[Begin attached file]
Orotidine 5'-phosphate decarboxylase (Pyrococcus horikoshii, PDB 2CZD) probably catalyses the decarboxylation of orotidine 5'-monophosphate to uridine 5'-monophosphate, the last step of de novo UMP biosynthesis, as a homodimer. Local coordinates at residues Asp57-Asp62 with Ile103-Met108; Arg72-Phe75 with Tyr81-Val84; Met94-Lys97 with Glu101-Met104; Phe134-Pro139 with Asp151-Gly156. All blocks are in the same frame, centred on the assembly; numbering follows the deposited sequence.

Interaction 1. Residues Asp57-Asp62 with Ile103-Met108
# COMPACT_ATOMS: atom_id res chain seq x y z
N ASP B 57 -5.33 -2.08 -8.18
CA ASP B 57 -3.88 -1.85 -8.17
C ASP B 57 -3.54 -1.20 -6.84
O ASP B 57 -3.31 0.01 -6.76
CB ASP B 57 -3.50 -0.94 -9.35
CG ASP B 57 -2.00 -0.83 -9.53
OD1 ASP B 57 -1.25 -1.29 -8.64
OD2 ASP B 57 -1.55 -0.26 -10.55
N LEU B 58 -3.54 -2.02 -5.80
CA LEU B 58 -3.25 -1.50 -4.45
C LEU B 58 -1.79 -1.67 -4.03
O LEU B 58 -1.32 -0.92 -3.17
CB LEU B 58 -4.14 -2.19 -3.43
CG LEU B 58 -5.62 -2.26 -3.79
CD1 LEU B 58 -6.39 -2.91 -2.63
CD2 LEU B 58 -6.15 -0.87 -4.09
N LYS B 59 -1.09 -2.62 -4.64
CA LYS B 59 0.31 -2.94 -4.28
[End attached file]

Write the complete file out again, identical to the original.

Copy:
Orotidine 5'-phosphate decarboxylase (Pyrococcus horikoshii, PDB 2CZD) probably catalyses the decarboxylation of orotidine 5'-monophosphate to uridine 5'-monophosphate, the last step of de novo UMP biosynthesis, as a homodimer. Local coordinates at residues Asp57-Asp62 with Ile103-Met108; Arg72-Phe75 with Tyr81-Val84; Met94-Lys97 with Glu101-Met104; Phe134-Pro139 with Asp151-Gly156. All blocks are in the same frame, centred on the assembly; numbering follows the deposited sequence.

Interaction 1. Residues Asp57-Asp62 with Ile103-Met108
# COMPACT_ATOMS: atom_id res chain seq x y z
N ASP B 57 -5.33 -2.08 -8.18
CA ASP B 57 -3.88 -1.85 -8.17
C ASP B 57 -3.54 -1.20 -6.84
O ASP B 57 -3.31 0.01 -6.76
CB ASP B 57 -3.50 -0.94 -9.35
CG ASP B 57 -2.00 -0.83 -9.53
OD1 ASP B 57 -1.25 -1.29 -8.64
OD2 ASP B 57 -1.55 -0.26 -10.55
N LEU B 58 -3.54 -2.02 -5.80
CA LEU B 58 -3.25 -1.50 -4.45
C LEU B 58 -1.79 -1.67 -4.03
O LEU B 58 -1.32 -0.92 -3.17
CB LEU B 58 -4.14 -2.19 -3.43
CG LEU B 58 -5.62 -2.26 -3.79
CD1 LEU B 58 -6.39 -2.91 -2.63
CD2 LEU B 58 -6.15 -0.87 -4.09
N LYS B 59 -1.09 -2.62 -4.64
CA LYS B 59 0.31 -2.94 -4.28